BERKELEY, Calif. - The Berkeley city council voted unanimously Tuesday night to implement a package of police reforms -- including banning officers from stopping drivers for low-level offenses -- aimed at reducing racial disparities in policing.
The reforms follow earlier efforts by the city to reimagine the role law enforcement following high-profile police killings around the country.
Mayor Jesse Arreguin has advocated for the changes following a report by the non-profit Center for Policing Equity that found black people were six-and-a-half times more likely to be stopped while driving than white people.
The report found that Hispanics were twice as likely to be stopped than white people. What’s more, African Amercians were searched four times more often, and Hispanics were searched three times more often, than white people, according to the report.
"Traffic stops are the most common form of police interaction," Arreguin told KTVU in an interview before Tuesday’s vote. "We think this will not only reduce racial disparities in stops, but allow police to focus on more serious and dangerous behavior."
The union representing rank-and-file officers opposed the new reforms. In a statement Tuesday night, Berkeley Police Association president Sgt. Darren Kacelek said the new measures would "endanger safety."
"At stake is the safety of Berkeley citizens and its police officers as the proposed reforms will turn officers into filing clerks, gutting their much-needed time on the streets within our community," Kacelek said in a statementurging the council to reject the reforms, shortly before the vote.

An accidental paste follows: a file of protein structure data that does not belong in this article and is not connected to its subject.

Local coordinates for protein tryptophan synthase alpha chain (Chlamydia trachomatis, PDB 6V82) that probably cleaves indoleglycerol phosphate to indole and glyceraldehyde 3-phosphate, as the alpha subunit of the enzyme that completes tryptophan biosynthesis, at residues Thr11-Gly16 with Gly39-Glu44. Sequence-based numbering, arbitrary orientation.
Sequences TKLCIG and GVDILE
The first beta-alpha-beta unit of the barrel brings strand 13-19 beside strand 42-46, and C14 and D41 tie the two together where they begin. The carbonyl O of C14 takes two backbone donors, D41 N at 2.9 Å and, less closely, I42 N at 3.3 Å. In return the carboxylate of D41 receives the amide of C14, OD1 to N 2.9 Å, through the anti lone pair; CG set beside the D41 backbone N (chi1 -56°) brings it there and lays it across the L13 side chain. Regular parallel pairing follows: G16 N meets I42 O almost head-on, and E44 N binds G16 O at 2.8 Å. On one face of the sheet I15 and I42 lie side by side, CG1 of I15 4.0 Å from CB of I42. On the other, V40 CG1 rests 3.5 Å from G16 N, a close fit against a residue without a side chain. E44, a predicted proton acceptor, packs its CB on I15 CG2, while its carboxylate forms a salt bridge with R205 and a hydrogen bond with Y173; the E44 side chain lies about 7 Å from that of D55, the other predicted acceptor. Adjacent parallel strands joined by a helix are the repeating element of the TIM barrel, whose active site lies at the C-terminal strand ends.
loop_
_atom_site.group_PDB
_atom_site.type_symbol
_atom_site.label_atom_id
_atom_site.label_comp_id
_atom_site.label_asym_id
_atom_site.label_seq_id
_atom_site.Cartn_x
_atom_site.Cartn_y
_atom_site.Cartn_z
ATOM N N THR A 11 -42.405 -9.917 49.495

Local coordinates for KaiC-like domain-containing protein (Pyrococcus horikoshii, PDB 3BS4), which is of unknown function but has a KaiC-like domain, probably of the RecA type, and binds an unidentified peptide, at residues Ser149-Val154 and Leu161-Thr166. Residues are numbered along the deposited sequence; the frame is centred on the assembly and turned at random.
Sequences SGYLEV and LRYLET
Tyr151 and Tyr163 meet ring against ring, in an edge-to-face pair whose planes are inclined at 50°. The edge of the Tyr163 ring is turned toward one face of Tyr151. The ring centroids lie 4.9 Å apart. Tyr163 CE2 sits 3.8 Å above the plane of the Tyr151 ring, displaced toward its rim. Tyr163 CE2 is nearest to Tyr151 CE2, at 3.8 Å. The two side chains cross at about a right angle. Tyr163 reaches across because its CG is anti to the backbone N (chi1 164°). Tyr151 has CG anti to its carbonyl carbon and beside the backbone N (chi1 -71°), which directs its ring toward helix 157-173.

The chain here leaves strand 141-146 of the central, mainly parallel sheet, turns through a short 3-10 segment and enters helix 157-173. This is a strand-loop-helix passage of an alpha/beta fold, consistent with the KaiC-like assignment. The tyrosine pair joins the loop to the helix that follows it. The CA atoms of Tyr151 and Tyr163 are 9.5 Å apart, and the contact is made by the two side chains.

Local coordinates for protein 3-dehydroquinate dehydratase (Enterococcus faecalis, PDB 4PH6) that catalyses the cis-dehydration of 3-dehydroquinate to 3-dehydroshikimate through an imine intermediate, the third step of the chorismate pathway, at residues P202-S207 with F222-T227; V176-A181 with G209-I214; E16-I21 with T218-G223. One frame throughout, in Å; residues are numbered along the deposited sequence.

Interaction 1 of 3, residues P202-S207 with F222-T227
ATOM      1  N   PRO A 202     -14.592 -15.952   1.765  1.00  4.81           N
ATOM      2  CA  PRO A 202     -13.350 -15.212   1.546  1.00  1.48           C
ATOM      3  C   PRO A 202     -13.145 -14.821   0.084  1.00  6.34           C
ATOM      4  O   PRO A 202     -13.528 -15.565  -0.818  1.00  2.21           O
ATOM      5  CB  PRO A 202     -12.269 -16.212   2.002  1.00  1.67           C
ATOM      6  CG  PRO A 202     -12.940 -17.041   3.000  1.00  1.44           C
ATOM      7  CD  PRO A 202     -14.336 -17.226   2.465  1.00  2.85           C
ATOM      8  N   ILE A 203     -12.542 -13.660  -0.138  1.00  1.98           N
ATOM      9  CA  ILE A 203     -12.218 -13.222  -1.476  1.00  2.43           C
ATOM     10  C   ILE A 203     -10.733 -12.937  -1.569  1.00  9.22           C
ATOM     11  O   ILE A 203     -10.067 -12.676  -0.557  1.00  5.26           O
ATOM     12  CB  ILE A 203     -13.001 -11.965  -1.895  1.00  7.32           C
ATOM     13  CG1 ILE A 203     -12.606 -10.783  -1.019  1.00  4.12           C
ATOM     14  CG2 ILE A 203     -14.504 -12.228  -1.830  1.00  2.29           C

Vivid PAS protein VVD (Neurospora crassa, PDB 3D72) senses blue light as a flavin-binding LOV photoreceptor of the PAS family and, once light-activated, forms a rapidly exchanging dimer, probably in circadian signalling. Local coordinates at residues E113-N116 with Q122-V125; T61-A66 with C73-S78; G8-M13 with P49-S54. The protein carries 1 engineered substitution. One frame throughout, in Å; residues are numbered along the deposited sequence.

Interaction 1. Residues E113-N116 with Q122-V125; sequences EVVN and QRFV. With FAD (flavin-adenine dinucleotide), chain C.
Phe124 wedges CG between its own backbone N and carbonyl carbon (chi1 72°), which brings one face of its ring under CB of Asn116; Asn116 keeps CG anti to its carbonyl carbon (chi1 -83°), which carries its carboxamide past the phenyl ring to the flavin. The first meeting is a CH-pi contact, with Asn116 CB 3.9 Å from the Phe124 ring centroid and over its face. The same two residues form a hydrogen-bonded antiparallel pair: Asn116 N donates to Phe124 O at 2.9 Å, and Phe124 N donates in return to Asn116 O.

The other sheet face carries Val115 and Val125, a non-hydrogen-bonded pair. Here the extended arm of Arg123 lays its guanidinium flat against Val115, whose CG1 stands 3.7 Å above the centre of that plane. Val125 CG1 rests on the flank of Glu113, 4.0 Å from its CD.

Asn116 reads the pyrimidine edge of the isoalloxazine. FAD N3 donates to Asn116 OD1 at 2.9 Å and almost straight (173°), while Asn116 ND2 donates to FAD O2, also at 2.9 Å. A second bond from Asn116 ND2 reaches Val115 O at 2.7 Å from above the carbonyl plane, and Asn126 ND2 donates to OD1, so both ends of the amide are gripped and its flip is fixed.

The reforms include barring police from pulling someone over for low level offenses like having expired license plate tags, a broken tail light or a seat belt violation.
Officers will not be allowed to ask about a person’s probation or parole status without an underlying reason. Police will be required to get written – rather than just verbal consent – for warrant-less searches.
And the department will review officers’ social media accounts for racist content – a reform that officials said was important following the Jan. 6 storming of the U.S. Capitol. It was later revealed that some of the insurrectionists were off-duty law enforcement officers.
The reforms are the latest effort by the city of Berkeley to undertake reforms following the killing of George Floyd in Minnesota last year. In July, the city council voted to strip more than $9 million out of the police department’s budget.
And in November, voters approved forming an independent civilian Police Accountability Board to serve as a police watch-dog agency.
The board would oversee the department’s progress in meeting its benchmarks in undertaking the reforms.
"I think this is a start and ultimately we’re going to have to keep working at it until people become woke so to speak," said Mansour Id-Deen, president of the Berkeley branch of the NAACP.
He’s lived in south Berkeley for more than 25 years and worked on the reform recommendations. He said neighborhoods like his have long been over-policed and community relations are much different with law enforcement than in other parts of the city.
"People have always looked at Berkeley as a city that would put forth progressive policies and we want to get back to that."
Evan Sernoffsky is an investigative reporter for KTVU. Email Evan at firstname.lastname@example.org and follow him on Twitter @EvanSernoffsky